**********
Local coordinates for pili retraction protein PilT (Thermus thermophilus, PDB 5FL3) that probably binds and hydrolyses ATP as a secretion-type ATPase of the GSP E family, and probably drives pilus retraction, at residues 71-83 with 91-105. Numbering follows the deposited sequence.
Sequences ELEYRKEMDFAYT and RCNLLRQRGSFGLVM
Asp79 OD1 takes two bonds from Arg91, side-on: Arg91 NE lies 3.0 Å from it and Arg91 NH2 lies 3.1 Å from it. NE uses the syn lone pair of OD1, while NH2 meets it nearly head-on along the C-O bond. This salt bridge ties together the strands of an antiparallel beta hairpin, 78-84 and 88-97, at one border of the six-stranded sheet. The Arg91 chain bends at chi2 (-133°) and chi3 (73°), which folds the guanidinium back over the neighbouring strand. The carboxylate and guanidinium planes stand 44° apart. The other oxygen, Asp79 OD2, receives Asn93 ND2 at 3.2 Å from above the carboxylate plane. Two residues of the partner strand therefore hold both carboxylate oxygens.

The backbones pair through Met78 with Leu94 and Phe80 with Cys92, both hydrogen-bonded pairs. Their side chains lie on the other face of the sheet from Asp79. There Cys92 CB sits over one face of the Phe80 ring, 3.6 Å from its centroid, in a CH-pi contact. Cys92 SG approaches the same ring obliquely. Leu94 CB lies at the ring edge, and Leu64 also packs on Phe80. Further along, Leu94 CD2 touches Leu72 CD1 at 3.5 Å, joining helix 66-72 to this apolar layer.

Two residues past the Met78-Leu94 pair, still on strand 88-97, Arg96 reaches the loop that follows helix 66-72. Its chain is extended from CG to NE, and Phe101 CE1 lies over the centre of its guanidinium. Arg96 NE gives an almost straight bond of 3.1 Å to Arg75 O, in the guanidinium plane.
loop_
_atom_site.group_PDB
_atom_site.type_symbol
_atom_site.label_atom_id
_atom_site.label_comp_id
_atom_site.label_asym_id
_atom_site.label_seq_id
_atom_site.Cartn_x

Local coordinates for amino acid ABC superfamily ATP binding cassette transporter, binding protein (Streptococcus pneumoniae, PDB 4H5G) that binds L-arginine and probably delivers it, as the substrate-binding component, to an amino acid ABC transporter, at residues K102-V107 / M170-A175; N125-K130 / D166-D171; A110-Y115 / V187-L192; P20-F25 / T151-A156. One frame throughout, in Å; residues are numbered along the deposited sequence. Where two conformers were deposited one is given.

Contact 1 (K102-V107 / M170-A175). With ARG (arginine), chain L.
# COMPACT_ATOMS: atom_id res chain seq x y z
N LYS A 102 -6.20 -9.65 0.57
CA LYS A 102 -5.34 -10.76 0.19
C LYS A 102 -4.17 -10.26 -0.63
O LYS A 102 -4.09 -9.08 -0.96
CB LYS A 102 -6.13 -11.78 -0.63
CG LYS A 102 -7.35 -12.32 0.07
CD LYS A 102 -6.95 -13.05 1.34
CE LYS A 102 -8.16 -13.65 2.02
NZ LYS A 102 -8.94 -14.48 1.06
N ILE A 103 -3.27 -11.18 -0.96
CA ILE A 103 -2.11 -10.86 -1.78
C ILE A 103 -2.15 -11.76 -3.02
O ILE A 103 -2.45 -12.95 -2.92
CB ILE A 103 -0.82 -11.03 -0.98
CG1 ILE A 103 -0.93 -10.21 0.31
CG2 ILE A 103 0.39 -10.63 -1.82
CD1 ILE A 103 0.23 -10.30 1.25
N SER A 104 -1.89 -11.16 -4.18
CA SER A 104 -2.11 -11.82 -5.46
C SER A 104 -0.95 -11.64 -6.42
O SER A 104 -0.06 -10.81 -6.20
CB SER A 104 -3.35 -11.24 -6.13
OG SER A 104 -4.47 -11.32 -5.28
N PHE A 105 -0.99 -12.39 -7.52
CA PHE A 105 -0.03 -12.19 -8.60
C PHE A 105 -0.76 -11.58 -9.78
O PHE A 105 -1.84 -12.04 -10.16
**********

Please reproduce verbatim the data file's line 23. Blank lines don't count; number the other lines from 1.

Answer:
CD LYS A 102 -6.95 -13.05 1.34